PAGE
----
How Cocaine Addiction Can Happen

One of the most widely abused narcotics in the history of modern society, cocaine is considered the primary drug threat in the U.S. More than 36 million people in this country have used cocaine at least once – and nearly half of all drug-related emergency room visits are related to cocaine use.

Cocaine hydrochloride is a white crystalline powder. “Crack” is cocaine hydrochloride that has been refined with either baking soda or ammonia and water into a liquid “freebase” form. Cocaine, or “blow,” can be snorted in pure powder form, where it is absorbed by the mucous membranes, or it can be dissolved in water and injected. Crack cocaine is smoked.

What Does Cocaine Feel Like?

With cocaine, the user experiences a euphoric high that heightens the senses, increases energy and mental alertness, and boosts confidence, making them feel more “alive.” This is because cocaine stimulates the brain’s pleasure receptors, dopamine, and serotonin. The effects of the drug can begin to dissipate within an hour, which triggers the desire to use again. This repeated activation of the brain’s pleasure receptors alters the brain’s chemistry so that it “remembers” that feeling of euphoria, and associates the drug with that feeling. As a result, the user believes the only way to achieve that sense of well-being again is to use more cocaine. Different forms of cocaine, such as crack, can be absorbed more quickly into the bloodstream. However, faster absorption also results in a shorter high.

Once the effects of the drug have worn off, the user experiences a “crash” which can lead to severe fatigue and depression, prompting the desire to use again. With repeated use the body develops a tolerance to the drug, so more cocaine is required to achieve the same high. Additionally, since cocaine is a stimulant, users will often resort to alcohol or other drugs to “come down” or induce sleep when needed.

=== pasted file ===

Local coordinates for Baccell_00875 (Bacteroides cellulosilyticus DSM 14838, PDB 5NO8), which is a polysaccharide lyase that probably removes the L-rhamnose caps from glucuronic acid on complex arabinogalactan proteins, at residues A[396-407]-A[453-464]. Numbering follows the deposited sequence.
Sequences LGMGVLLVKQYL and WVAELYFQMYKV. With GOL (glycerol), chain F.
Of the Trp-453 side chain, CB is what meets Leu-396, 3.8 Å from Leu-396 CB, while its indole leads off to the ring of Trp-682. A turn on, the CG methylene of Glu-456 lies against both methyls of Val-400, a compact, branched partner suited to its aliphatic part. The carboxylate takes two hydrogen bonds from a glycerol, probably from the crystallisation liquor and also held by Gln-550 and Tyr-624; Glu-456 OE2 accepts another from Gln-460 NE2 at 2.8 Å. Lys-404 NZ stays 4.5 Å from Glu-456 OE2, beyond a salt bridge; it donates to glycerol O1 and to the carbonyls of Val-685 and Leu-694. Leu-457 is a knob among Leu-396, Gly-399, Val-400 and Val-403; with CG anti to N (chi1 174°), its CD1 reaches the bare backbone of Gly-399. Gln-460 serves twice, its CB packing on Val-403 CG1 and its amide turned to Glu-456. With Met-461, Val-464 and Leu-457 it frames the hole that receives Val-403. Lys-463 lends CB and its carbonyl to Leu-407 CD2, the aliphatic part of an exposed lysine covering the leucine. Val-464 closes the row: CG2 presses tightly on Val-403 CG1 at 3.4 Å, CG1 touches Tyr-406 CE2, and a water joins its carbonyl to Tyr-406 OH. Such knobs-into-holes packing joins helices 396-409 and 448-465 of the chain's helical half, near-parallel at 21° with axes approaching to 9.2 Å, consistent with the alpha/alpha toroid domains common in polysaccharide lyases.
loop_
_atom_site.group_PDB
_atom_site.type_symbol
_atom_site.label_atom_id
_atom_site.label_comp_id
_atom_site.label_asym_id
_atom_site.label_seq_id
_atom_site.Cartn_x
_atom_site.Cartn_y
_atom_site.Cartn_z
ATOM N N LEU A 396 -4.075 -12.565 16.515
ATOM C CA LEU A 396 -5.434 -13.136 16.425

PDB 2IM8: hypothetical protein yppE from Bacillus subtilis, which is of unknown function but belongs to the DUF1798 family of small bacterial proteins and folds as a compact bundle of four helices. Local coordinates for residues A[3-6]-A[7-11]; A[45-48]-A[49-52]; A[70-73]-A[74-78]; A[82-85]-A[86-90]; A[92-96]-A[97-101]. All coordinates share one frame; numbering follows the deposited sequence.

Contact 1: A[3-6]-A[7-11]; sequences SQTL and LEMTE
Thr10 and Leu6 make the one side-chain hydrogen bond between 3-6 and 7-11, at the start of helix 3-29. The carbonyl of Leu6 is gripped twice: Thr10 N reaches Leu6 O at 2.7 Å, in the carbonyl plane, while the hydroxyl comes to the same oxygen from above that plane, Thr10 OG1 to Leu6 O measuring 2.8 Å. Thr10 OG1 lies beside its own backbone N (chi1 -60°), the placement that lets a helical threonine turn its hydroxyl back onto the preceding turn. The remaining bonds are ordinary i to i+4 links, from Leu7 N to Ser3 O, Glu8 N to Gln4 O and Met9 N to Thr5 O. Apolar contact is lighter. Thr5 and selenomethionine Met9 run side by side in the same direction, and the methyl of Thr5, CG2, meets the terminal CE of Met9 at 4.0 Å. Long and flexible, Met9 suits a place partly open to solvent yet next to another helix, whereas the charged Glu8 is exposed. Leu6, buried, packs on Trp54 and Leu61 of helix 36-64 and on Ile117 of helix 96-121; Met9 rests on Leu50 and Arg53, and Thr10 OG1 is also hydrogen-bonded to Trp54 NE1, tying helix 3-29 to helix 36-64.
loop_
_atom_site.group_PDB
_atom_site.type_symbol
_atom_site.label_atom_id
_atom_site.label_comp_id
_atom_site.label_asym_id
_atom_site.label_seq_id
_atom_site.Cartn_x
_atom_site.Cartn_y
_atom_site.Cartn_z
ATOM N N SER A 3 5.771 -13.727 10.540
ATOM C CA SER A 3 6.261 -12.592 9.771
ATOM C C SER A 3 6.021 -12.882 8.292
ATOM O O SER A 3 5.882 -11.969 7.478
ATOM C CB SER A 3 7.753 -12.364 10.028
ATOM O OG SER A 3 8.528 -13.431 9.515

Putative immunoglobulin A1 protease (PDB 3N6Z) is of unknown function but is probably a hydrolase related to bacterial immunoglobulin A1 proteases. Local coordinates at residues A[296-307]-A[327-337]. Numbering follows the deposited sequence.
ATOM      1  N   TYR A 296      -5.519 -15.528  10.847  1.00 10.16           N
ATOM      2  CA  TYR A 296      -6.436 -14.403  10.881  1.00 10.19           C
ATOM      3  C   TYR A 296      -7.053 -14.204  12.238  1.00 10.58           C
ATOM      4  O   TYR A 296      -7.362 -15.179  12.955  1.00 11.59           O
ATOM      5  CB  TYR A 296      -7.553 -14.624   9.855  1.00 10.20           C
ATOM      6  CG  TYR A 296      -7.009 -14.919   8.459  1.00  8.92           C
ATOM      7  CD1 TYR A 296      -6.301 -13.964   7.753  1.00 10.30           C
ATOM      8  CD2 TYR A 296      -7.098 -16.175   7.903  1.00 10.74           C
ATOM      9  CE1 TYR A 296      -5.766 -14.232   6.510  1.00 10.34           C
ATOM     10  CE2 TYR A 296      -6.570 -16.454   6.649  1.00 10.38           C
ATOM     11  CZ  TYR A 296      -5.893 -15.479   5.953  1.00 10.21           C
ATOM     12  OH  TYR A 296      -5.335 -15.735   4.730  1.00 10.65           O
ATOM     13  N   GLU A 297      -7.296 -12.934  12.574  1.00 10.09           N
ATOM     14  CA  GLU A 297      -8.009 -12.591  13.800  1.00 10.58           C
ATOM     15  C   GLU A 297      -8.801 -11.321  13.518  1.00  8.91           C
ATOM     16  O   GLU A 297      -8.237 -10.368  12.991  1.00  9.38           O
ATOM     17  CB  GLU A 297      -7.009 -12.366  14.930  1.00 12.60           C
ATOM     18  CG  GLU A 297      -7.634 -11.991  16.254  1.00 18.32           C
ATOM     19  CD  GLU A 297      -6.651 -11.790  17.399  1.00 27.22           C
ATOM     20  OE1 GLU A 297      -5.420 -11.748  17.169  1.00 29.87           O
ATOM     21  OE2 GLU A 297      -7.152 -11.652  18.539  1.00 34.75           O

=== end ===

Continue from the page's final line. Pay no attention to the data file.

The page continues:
Physical Effects of Cocaine Use

The physical effects of cocaine can begin to manifest even after the first use. Initially, the user may experience dilated pupils, a manic “rush” of energy, elevated heart rate, increased blood pressure, or fever. The effects of prolonged cocaine use include tremors, severe weight loss as a result of a decrease in appetite, constriction of blood vessels which could eventually lead to heart attack or stroke, sexual dysfunction, respiratory problems, itching or a sensation of skin “crawling,” and even convulsions. Snorting cocaine can damage the sinuses and mucous membranes, causing nosebleeds and eventually a deviated septum. Repeated use severely impairs the central nervous system, the brain, and cognitive function.

Psychological Effects of Cocaine Use

Psychologically, repeated cocaine use can cause panic attacks, severe mood swings, paranoia, hallucinations, and erratic behavior. Habitual users may begin to demonstrate personality changes akin to schizophrenia. Withdrawal symptoms from cocaine can include delirium tremens, anxiety, exhaustion, depression, nausea, and vomiting.

Cocaine addiction affects the way the user processes information and handles interpersonal relationships. It can also lead to such severe eating and sleeping disorders that the user can no longer carry out the normal activities of daily life. 

At Transformations By The Gulf, we understand how cocaine addiction can take over your life. We tailor individual, an innovative treatment that will address your needs – body, mind, and spirit – so you can get your life back on track. Your individualized drug treatment program might include outpatient detox, individual therapy, group therapy, holistic treatments, boating therapy, family therapy and a wide array of adjunct treatment services designed to ensure you receive world-class addiction treatment and achieve sustained recovery. Let’s start getting sober (866) 335-2962